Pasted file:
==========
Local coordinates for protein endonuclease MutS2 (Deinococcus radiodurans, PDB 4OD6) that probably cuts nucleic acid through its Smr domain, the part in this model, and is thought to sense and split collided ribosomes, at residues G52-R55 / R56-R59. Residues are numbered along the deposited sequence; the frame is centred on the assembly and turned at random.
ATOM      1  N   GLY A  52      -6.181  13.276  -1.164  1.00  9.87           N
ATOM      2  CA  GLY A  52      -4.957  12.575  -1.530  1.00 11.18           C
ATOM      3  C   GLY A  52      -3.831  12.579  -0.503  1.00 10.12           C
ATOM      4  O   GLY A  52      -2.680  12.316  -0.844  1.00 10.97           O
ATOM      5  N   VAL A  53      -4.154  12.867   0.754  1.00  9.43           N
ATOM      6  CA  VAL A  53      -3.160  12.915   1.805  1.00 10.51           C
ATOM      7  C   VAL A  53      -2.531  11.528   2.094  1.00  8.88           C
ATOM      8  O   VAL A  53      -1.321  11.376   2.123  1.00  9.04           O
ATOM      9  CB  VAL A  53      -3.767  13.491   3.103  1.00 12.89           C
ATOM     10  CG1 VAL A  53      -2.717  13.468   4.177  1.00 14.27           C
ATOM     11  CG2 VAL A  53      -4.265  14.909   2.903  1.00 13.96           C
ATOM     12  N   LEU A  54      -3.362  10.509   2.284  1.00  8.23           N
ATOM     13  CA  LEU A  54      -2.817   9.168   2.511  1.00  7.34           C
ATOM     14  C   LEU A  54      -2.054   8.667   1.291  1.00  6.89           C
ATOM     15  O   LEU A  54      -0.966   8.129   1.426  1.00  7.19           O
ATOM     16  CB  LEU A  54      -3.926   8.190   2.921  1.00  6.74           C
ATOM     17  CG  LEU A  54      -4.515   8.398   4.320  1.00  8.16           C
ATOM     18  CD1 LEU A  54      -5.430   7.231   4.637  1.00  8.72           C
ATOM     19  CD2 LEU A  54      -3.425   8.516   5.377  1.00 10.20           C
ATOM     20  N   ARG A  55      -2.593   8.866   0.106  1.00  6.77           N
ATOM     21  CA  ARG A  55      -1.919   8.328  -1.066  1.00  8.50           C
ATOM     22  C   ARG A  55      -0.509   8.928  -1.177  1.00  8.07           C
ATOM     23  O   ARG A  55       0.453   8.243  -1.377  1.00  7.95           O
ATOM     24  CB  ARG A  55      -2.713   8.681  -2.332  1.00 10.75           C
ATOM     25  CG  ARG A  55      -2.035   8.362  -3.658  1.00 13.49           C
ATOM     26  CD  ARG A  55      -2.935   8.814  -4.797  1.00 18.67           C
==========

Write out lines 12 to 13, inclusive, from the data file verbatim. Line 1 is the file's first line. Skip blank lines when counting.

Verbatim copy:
ATOM     11  CG2 VAL A  53      -4.265  14.909   2.903  1.00 13.96           C
ATOM     12  N   LEU A  54      -3.362  10.509   2.284  1.00  8.23           N